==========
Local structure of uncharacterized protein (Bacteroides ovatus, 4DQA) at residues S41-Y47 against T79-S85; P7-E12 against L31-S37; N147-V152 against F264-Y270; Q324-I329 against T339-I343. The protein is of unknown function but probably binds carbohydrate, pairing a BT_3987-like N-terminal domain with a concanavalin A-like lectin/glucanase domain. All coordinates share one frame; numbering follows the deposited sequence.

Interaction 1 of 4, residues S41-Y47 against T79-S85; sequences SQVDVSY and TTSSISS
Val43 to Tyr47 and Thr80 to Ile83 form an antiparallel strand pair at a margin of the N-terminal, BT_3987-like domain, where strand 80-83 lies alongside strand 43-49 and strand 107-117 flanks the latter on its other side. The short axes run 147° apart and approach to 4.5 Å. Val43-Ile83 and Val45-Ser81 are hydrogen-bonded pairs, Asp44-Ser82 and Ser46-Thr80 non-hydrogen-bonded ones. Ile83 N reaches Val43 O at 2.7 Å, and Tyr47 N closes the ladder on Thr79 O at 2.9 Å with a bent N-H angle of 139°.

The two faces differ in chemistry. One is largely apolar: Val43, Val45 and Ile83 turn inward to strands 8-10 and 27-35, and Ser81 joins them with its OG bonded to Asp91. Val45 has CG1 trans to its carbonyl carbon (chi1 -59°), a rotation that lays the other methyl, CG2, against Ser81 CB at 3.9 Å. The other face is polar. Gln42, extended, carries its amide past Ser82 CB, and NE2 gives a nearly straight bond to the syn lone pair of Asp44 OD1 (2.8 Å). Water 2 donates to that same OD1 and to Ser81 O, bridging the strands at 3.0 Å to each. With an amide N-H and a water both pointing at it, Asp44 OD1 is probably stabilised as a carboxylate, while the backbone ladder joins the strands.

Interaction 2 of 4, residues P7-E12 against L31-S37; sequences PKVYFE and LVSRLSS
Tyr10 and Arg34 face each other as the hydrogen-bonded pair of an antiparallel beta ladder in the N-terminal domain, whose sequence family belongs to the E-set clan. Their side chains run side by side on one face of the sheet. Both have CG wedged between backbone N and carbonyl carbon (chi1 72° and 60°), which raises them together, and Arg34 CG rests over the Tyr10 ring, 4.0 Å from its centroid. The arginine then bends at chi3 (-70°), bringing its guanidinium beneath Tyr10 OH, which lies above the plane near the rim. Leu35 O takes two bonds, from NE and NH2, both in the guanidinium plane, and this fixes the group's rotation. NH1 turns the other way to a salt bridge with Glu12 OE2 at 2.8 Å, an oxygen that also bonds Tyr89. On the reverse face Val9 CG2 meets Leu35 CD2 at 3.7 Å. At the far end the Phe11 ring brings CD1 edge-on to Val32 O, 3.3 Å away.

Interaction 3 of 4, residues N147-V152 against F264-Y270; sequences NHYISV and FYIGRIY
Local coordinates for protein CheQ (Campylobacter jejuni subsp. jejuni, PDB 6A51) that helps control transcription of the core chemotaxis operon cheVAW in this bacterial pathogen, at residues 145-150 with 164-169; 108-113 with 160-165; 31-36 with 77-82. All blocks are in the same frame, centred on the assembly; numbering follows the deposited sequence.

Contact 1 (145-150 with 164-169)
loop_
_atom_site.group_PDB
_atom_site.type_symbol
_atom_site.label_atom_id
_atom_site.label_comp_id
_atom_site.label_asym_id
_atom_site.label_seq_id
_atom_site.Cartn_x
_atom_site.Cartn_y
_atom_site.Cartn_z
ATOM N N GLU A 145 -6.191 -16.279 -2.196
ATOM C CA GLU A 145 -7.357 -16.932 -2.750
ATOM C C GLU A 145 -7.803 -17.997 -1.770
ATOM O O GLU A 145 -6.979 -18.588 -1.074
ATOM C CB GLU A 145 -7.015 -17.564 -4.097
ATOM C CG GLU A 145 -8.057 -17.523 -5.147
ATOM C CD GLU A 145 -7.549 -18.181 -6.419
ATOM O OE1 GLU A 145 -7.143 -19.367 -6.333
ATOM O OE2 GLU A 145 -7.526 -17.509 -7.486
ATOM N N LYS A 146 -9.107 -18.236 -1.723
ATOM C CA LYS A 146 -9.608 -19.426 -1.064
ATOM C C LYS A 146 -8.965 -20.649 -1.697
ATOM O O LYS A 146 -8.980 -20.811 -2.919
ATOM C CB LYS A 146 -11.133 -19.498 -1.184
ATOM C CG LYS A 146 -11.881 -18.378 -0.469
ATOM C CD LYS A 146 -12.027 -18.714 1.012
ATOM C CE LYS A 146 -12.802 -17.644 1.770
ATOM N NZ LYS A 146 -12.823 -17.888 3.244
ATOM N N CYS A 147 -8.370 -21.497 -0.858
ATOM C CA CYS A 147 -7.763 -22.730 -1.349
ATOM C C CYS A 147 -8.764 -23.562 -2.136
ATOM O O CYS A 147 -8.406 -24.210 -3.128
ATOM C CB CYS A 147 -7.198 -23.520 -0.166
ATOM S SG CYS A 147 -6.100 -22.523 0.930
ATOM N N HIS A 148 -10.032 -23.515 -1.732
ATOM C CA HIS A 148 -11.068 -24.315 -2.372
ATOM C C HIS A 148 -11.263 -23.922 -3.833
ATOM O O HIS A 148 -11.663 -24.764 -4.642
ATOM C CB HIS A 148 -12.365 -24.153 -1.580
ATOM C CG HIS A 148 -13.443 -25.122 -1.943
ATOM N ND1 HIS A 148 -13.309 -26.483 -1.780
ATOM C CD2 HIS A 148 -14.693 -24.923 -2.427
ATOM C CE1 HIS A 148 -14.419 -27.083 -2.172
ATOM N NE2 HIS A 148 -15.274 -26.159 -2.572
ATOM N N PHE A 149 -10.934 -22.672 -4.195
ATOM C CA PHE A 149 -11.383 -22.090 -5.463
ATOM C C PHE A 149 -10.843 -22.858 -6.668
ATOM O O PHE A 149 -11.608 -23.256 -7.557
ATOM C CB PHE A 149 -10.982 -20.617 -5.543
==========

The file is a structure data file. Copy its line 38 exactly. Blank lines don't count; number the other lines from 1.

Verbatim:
ATOM N N CYS A 147 -8.370 -21.497 -0.858